Plantwise Blog

Promoting good data practices is crucial with the rise in digital uptake across the agricultural sector (© Pexels)

With many areas of our day-to-day lives becoming digital, from how we communicate to the exposure of previously trapped knowledge across geographic and social boundaries, it is not a surprise that the agricultural sector is also shifting to digital platforms.

As such, the adoption of good digital practices at a global scale is important for agricultural development programs to follow so that we can support and improve systems and infrastructure to be more sustainable within the digital world.

As part of CABI’s digital development strategy, we aim to follow and incorporate the nine Principles for Digital Development into our project planning and in-country digital activities. These are a set of guidelines for technology-enabled programs to support the integration of digital tools for improved accessibility, usability and sustainability.

One of these principles is being data-driven. For digitalisation to have lasting impacts, it needs to be used in suitably structured processes and systems to inform and support decision making. When a specific program is data-driven, high-quality information is available to all who may benefit for accessing it.

With advances in technology and the way in which we record and store data, the sharing of data itself is becoming an increasingly important subject. Improved published data results in user access to more high-quality information which promotes decision making. Therefore CABI advocates for an Open Agriculture approach, with data shared widely in an open format.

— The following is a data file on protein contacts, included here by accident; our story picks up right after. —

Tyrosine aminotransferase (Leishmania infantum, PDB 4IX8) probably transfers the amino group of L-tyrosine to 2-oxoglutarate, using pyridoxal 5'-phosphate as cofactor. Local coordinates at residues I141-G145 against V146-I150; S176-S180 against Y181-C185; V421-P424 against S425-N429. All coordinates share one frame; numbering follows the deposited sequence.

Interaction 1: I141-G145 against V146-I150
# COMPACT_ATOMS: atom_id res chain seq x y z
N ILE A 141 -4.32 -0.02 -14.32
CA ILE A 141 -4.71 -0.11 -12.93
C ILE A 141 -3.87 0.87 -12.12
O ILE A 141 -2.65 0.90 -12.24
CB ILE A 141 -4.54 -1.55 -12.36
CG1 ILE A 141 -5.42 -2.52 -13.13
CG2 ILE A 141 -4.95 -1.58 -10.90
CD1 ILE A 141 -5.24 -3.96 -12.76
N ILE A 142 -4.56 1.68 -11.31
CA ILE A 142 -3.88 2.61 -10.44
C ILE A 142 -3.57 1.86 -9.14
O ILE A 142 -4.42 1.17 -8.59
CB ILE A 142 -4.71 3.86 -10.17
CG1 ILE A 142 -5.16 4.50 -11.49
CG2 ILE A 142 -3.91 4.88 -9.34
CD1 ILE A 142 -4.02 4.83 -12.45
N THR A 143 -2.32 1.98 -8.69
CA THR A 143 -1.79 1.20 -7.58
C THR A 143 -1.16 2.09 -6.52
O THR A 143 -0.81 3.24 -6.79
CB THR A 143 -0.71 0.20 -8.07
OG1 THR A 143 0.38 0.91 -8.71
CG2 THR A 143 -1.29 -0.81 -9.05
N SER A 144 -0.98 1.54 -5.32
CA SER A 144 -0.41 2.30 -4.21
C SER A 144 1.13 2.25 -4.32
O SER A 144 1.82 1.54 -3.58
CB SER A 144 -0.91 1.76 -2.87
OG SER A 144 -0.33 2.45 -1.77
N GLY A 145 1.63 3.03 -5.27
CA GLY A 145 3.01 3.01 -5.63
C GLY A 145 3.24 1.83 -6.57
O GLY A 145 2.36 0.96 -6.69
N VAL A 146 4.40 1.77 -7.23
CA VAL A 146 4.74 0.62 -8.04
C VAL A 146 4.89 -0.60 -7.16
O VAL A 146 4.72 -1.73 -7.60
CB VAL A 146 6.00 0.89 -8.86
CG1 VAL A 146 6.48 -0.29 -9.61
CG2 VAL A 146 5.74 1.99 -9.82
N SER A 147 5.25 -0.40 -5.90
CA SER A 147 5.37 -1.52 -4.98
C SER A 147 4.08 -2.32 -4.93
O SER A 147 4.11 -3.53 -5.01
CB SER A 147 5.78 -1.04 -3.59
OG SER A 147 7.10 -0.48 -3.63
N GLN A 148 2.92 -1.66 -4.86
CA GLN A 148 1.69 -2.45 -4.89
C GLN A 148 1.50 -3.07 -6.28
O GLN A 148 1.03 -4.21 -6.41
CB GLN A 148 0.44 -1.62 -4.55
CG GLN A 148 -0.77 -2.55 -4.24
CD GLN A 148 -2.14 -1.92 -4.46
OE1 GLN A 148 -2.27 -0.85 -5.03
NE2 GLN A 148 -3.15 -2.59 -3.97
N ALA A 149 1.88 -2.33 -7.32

Open data can be accessed and utilised anywhere around the world without limitations such as terms of use or costs. In an ideal world, a much larger proportion of data outputs would be open. In reality, there some types of data which should remain restricted, such as personal or sensitive information. Instead of completely open or closed, data can be shared across a spectrum, with tightly restricted data at one end and completely open access at the other.

A representation of the data spectrum (© ODI)

Much of CABI’s data-driven developments are framed around the FAIR data principles, which advocates for data to be made:

– Findable – people know how to look for it.

– Accessible – those who need it can access it.

– Interoperable – it can be readily understood by others and exchangeable between systems.

– Reusable – people understand where the data has come from and how they are allowed to use it

CABI works on a number of projects from across the agricultural research ecosystem, as such we have been developing our own data repository using the CKAN open data platform to help our researchers share data. Registering data in an online store such as CKAN makes it much easier for people to access and utilise. The data stored on such platforms are becoming increasingly FAIR, most recently we instituted a system which allows researchers to automatically receive a Digital Object Identifier (DOI) for their submitted data. DOIs track datasets online, making them more findable and are becoming increasingly requested by publishers and project donors to accompany published research.

The online data store can also link with a mobile data collection app called the Open Data Kit, which allows data collection directly from the field. Thus reducing the need for lengthy collection processes across teams. This helps to securely collect and store more accurate data which has already been undertaken by existing CABI projects such as Parthenium in Pakistan.

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